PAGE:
San Francisco mayoral candidate refuses to take down billboard many say is offensive, racist

San Francisco mayoral candidate Ellen Lee Zhou refused to take down a billboard on Monday, despite being publicly denounced by several San Francisco leaders and community groups that her message is racist and offensive. 

"This is a campain ad," Zhou said Monday morning while standing on the street corner near her billboard on a side street off Harrison between 9th and 10th streets. "It's called freedom of speech. This is America." 

Zhou, a Republican running for mayor in the left-leaning city against incumbent London Breed, remained steadfast, even as the Chinese Chamber of Commerce, the NAACP, the Latino Democrats and supervisors spoke at a news conference denouncing the billboard.

In this cartoon image, San Francisco Mayor London Breed is seen holding a stack of money that many find offensive.

Zhou's main beef is the homelessness and drugs that run rampant in the city and she attacked Breed for raking in what she says is a large salary and doing nothing to stop these problems. Her argument meandered when asked about human trafficking and her record on what she's done to solve these issues.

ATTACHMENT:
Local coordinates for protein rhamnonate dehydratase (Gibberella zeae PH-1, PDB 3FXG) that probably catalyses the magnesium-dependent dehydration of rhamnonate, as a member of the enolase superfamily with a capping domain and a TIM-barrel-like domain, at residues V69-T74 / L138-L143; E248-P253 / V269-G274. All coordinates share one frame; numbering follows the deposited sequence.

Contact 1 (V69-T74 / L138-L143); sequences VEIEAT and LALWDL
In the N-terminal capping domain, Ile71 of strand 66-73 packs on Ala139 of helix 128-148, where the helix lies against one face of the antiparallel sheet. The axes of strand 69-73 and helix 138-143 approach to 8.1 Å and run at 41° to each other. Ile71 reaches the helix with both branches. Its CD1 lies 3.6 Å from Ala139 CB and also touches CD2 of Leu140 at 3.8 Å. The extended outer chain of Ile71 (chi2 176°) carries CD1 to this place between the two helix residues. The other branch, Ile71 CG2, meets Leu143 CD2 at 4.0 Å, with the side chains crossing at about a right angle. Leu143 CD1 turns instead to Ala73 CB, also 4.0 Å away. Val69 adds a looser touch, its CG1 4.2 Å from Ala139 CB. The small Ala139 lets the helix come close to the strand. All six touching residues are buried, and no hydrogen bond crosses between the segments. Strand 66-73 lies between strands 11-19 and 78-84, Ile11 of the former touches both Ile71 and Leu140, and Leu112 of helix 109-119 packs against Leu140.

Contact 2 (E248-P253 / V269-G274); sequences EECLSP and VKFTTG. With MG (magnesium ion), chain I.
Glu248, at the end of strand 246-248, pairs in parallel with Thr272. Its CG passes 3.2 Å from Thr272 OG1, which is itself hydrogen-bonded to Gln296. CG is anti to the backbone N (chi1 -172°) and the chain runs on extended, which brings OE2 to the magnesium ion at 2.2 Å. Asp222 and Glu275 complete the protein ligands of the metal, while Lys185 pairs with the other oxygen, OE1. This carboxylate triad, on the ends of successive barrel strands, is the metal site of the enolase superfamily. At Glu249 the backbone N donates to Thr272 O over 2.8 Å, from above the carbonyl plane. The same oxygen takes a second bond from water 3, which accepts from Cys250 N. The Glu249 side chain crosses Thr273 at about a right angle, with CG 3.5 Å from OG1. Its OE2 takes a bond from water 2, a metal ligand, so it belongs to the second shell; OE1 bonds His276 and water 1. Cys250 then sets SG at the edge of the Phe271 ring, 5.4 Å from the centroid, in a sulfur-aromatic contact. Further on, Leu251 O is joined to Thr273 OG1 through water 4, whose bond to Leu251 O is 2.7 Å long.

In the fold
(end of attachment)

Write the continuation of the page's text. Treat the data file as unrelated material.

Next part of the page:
The billboard shows a cartoon depiction of a woman kicking back at a desk, with a cigarette and wad of cash in her hand. The billboard also says, “Stop slavery and human trafficking in San Francsico,”  with the image of a child appearing to be kidnapped. Zhou confirmed in the interview that the woman is Breed.

"This is very upsetting," said former San Francisco Board of Supervisor Malia Cohen. Far too often, Cohen said, "African-American women are oversexualized" and far too often, Blacks of both genders are seen holding stacks of money and spending it frivolously." 

Breed said that the billboard speaks for itself. 

"My policies can be criticized," Breed said, "without making them personal."